Raising the capital gains tax isn’t the end of the world. But it’s unfortunate that such a solution was the result of political cowardice in the face of big oil companies, rather than a rational assessment of state priorities.
To avoid any added cost at the gasoline pump, the Senate plan would raise the capital gains tax on investors and property sellers, with the exception of those selling farm property, a move they said would protect working-class and middle-class families.
Really? Or will it also an enormous loophole for large agro-business firms? It’s amazing how attaching the word “farm” to any policy immediately qualifies it to be a “working class” policy. The estate tax would demonstrate the point even more poignantly, as it has never helped any working class American. At least those working class Americans who aren’t also millionaires.
In total, the two-year tax increase would amount to $486 million and comes as Doyle and Democratic lawmakers also propose to increase the income tax rate by one percentage point on couples making more than $300,000 a year.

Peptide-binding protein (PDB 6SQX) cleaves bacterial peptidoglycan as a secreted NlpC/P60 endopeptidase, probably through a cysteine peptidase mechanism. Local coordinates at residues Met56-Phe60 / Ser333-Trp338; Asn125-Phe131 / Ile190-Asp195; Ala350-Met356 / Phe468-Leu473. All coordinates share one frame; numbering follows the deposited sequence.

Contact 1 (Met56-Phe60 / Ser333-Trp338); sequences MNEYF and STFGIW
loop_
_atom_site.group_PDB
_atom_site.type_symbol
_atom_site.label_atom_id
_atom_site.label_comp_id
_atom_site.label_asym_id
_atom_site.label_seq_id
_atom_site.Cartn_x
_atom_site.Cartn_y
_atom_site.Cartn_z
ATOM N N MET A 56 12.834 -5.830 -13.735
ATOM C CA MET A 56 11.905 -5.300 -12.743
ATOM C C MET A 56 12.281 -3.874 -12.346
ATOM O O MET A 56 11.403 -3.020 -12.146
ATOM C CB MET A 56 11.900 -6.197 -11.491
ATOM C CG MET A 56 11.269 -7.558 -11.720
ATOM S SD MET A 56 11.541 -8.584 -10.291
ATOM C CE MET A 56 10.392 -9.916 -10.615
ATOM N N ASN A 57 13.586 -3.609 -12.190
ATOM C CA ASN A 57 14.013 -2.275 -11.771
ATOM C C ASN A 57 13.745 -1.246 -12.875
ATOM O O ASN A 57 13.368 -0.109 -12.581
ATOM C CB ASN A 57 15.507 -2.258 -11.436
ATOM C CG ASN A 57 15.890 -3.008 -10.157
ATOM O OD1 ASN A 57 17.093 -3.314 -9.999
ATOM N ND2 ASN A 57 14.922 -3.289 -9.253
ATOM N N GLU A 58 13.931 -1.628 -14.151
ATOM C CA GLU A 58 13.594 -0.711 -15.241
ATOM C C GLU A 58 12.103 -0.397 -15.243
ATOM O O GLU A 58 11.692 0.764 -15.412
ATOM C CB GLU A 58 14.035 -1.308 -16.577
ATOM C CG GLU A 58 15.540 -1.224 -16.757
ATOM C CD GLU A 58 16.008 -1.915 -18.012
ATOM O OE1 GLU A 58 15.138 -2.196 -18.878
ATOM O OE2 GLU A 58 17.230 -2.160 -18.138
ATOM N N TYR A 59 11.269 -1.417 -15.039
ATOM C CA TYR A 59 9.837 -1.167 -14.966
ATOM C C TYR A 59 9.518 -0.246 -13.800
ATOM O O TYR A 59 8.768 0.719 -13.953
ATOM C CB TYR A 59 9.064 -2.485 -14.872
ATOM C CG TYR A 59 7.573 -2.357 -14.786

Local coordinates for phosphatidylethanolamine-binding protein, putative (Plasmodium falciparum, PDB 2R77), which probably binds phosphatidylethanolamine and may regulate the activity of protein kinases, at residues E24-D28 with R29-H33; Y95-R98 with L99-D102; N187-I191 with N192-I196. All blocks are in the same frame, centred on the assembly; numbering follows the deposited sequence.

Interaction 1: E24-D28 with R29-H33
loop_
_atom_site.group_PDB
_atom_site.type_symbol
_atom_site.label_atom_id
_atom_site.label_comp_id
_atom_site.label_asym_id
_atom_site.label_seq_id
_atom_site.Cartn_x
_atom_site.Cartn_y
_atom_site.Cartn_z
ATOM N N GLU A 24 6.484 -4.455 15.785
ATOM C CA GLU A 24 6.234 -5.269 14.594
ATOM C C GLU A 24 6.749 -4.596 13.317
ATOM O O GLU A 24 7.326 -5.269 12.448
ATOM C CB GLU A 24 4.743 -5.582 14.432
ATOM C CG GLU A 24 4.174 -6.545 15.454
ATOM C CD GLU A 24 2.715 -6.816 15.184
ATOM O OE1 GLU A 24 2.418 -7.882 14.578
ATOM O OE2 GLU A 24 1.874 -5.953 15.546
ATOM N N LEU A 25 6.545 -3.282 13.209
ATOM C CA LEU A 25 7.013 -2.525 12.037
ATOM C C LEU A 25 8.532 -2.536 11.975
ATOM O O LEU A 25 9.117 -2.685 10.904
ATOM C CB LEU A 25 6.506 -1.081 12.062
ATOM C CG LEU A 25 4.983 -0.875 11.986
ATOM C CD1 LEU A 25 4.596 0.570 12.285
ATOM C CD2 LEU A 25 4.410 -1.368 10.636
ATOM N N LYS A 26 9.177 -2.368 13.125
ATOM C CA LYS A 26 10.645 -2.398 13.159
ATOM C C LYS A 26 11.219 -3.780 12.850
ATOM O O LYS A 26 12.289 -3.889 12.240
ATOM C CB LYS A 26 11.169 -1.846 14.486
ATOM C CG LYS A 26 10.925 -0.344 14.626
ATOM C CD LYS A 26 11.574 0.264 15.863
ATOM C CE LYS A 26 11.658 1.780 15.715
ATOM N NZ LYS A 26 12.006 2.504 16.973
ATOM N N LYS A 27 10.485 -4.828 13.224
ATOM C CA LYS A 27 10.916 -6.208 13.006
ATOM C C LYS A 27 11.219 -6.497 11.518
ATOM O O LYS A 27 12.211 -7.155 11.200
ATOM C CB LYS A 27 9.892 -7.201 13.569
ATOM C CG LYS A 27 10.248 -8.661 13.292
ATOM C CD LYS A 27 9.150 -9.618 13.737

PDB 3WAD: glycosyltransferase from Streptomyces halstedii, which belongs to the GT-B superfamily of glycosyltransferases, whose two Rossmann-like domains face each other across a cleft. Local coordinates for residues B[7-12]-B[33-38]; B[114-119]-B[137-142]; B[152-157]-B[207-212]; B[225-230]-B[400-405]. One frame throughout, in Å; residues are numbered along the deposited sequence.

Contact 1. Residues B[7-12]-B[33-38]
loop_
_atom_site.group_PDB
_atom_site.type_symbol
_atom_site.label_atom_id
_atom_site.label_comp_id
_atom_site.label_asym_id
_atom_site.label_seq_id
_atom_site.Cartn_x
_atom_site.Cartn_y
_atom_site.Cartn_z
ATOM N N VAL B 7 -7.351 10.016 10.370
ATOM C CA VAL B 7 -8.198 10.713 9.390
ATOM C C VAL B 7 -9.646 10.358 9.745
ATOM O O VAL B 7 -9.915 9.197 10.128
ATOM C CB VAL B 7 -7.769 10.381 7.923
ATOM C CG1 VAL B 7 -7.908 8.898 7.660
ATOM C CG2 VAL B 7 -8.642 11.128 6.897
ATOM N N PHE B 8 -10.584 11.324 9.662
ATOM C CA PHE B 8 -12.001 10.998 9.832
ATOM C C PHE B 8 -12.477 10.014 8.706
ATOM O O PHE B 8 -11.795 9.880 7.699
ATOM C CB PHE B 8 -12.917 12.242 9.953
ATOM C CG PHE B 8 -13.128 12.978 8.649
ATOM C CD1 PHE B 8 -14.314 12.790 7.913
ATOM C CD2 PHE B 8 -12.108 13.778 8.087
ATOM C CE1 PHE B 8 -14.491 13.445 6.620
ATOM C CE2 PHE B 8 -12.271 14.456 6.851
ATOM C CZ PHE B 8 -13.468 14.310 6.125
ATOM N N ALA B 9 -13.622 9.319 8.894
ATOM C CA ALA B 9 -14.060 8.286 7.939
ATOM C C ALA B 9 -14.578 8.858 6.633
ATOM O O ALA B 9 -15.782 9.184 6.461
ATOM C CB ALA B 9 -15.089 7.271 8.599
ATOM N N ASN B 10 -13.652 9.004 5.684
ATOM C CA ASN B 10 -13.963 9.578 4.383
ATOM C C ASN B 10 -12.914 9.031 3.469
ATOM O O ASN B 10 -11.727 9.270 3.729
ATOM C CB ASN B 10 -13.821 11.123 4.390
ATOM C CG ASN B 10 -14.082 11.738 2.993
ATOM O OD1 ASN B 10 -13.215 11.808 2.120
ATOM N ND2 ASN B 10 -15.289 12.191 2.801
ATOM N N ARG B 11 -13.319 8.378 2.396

Although it’s embarassing that the Democrats surrendered to oil lobby pressure, it’s good that their alternative method of raising money was progressive in nature, targetting mainly high income residents.
Looking through the budget (thank God they finally make a document I can search for words in), it is clear that changes to state tax law were made to target job creation, with new benefits for companies or persons who “perform services” in economically distressed areas. Additionally, per-employee 10% tax credits are given to businesses for each employee who makes at least $20,000 and less than $100,000.